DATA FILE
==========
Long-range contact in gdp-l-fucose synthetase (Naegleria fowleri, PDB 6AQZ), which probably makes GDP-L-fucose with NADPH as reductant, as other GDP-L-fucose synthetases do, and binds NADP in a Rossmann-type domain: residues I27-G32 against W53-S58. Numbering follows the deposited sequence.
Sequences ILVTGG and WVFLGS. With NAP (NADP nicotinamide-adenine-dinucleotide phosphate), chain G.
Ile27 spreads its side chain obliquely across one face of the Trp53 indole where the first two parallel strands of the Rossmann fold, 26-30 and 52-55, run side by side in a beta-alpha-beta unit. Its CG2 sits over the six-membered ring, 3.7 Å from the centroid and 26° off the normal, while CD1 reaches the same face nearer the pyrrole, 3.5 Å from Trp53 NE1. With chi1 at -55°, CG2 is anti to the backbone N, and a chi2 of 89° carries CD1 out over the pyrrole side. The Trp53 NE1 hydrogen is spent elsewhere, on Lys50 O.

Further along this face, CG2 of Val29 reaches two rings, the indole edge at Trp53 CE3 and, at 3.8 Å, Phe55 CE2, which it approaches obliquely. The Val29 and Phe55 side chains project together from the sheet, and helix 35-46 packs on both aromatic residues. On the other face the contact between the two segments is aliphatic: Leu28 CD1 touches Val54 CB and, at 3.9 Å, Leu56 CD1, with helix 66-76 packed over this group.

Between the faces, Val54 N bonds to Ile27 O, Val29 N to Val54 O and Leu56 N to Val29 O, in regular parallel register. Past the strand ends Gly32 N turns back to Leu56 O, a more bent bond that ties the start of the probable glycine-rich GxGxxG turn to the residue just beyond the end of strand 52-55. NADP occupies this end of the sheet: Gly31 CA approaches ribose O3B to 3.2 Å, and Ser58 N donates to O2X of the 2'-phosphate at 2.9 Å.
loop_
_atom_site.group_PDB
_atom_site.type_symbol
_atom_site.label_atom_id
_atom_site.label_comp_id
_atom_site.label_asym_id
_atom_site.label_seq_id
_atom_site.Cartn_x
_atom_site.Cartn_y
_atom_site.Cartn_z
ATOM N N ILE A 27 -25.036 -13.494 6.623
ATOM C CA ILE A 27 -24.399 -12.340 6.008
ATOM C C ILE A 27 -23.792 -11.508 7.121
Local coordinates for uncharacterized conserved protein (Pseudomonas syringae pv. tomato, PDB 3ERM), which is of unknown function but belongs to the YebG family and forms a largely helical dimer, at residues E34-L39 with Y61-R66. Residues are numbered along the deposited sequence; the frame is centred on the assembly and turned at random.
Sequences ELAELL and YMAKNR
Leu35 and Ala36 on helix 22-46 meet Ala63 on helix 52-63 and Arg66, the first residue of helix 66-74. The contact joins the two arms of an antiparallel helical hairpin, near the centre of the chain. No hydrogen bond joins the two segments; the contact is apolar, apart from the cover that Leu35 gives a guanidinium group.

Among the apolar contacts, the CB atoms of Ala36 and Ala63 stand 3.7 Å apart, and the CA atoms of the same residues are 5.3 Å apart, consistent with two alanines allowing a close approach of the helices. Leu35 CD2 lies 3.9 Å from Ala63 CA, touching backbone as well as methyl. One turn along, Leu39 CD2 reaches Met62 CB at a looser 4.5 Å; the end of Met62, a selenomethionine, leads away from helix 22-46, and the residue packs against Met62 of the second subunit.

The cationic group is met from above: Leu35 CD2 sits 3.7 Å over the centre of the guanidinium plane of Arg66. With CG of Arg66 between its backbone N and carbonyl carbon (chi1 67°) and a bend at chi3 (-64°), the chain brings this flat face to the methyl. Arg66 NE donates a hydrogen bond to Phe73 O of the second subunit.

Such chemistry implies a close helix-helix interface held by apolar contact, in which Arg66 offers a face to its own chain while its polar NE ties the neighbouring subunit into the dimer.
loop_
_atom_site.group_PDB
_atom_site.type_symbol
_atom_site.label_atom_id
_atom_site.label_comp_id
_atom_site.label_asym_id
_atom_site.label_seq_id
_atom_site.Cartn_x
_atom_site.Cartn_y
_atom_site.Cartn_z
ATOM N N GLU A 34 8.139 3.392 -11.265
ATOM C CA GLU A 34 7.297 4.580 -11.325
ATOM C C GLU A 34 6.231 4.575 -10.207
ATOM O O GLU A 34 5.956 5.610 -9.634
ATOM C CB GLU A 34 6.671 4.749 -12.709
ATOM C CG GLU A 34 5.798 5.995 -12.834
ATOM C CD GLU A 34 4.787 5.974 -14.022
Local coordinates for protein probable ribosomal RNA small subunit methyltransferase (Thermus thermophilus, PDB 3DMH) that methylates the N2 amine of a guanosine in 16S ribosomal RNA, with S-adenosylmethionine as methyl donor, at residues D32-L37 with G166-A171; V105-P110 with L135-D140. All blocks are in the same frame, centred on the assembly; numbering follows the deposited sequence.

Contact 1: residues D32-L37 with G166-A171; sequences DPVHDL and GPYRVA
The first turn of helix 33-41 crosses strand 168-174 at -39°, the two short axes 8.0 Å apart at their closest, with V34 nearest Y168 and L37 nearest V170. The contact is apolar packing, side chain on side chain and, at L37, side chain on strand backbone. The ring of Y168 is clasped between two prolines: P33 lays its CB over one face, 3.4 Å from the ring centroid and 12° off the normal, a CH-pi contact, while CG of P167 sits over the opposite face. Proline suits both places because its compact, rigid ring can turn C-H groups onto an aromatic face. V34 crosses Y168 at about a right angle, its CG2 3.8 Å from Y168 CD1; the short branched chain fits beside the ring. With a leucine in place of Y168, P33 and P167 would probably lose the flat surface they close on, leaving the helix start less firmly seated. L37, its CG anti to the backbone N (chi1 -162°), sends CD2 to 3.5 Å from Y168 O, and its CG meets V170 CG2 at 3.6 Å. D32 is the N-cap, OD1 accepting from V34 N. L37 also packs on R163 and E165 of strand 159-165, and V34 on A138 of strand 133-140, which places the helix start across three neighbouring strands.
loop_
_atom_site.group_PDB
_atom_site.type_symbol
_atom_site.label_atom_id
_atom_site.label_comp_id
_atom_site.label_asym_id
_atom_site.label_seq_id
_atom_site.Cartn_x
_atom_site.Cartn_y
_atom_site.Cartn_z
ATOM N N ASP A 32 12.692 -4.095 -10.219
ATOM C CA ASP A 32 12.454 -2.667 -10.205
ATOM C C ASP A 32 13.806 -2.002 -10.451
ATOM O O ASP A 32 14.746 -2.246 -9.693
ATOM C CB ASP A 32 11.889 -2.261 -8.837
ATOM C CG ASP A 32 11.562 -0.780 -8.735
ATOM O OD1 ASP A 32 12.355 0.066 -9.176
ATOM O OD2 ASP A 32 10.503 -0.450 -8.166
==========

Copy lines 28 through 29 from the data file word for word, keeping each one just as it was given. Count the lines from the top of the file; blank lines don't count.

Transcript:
_atom_site.label_atom_id
_atom_site.label_comp_id